I love the Manics. It’s worth mentioning this up front, because it’s entirely unlikely I’ll write an unbiassed review.
The first I was introduced to the Manics was when “You Love Us” was released in 1991. Apart from a few self-releases, this was the debut single proper, and I clearly remember jumping around my bedroom to the song as I watched them perform on ‘Top of the Pops’. I was 16, and although I didn’t know better, during the years which intervened the Manics became no less important. I still jumped around, release after release!
It was 1991, I was 16 and the Manics were upon us. I decided to visit my local record shop rather than attend a double-Maths class at school the day debut album Generation Terrorists was released. To this day do not regret it! I have been a fan since that year and have loved almost everything the band have done since.
The problem with reviewing a Manic Street Preachers greatest hits album is simply that there is nothing negative to say about it! Sure, their albums have had low points as well as the many high ones. However they have always had amazing singles, and when you put these songs together all 38 are frankly jaw-dropping. This band has written some of the most important songs we have had the luxury of hearing.
From that 1991 debut album we have (amongst others) “Motown Junk”, “Stay Beautiful”, “You Love Us”, and “Motorcycle Emptiness”. Jump forward a few albums and you have such classics as “Everything Must Go”, “Design For Life”, “Kevin Carter”, and “If You Tolerate This Your Children Will Be Next”. Toward more recent releases, you have “The Love of Richard Nixon”, “Your Love Alone is Not Enough”, “(It’s Not War) Just The End of Love”, and “Postcards from a Young Man”.
There isn’t a bad song on here, and truth be told you must buy it. No seriously, buy it. If you already own everything by the band, then just for the remastering it is worth your cash. The mastering is impressive; very decent bass levels and a standalone treble which clears the vocal and lead guitar into different channels, leaving you with crystal clear sound these songs have always deserved. If you don’t own every album then you need to buy this – there is not a bad song amongst this collection. It has to be said though that listening to their career like this makes me sad.
Sad that time is passing, and bands which I considered to be new, innovative, and providing a soundtrack to a generation are suddenly at an age where a true retrospective of their career is spanning 20 years!! 20 years!!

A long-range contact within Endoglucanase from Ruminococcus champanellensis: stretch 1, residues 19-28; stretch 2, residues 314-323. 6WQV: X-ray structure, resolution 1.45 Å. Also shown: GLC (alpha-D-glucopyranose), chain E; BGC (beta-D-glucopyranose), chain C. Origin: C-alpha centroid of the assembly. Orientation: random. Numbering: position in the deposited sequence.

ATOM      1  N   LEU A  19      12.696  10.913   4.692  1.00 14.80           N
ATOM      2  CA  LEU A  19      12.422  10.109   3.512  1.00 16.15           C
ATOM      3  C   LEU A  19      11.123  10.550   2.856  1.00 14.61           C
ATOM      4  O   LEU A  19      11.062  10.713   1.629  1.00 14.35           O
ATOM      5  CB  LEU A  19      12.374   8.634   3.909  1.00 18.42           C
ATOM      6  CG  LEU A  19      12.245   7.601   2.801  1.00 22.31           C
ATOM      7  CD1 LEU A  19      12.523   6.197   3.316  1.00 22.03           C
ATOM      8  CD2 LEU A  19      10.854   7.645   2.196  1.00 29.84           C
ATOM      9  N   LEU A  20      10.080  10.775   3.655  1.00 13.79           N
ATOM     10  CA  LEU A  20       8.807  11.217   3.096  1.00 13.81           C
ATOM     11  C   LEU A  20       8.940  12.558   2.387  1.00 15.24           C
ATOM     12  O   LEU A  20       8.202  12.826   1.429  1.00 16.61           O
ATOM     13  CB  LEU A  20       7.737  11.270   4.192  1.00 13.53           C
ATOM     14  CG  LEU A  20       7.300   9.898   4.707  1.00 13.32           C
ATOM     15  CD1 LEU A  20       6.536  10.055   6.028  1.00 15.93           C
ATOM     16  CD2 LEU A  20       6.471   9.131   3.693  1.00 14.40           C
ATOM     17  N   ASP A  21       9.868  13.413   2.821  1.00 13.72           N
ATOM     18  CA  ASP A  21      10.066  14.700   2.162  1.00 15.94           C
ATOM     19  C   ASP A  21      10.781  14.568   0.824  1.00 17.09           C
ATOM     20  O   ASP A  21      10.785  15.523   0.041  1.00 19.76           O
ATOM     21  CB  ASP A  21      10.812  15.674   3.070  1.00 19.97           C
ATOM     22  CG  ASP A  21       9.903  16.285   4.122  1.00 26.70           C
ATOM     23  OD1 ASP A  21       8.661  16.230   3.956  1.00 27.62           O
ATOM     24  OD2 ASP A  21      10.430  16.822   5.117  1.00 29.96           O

I’m sorry, but where did those years go? There are so many events of my life to which I can easily attribute to a Manics single, a tour or an album. The band was always there in my life’s soundtrack. I can sing along to every song on this album, and I will love this band until the day I die, however it such a culture shock to listen to this collection and have it rammed home that I am 36, no longer 16. Ouch!
For a generation the Manic Street Preachers were the band who stood up to the establishment, who questioned our position in our society, who were a voice for those of us who wanted to be heard…and now we are looking back at that time when they provided the soundtrack to our lives. Today they remind us of our yesteryear, not define our now.
At the end of their debut single the shouts of “We live in urban hell, we destroy rock and roll!” can be heard over the closing refrains. Today the sentiment still stands true – the Manics have always been unique, they have always been a band who tell it like it is. A band who want us to stand shoulder to shoulder with them and kick out at the establishment.
They weren’t the first, and the won’t be the last, however for the Britpop generation (those of us currently in our 30s), this was the band who we should have been paying the most attention to, and if we didn’t then “National Treasures” will set you straight.
You owe it to yourself to listen to this album!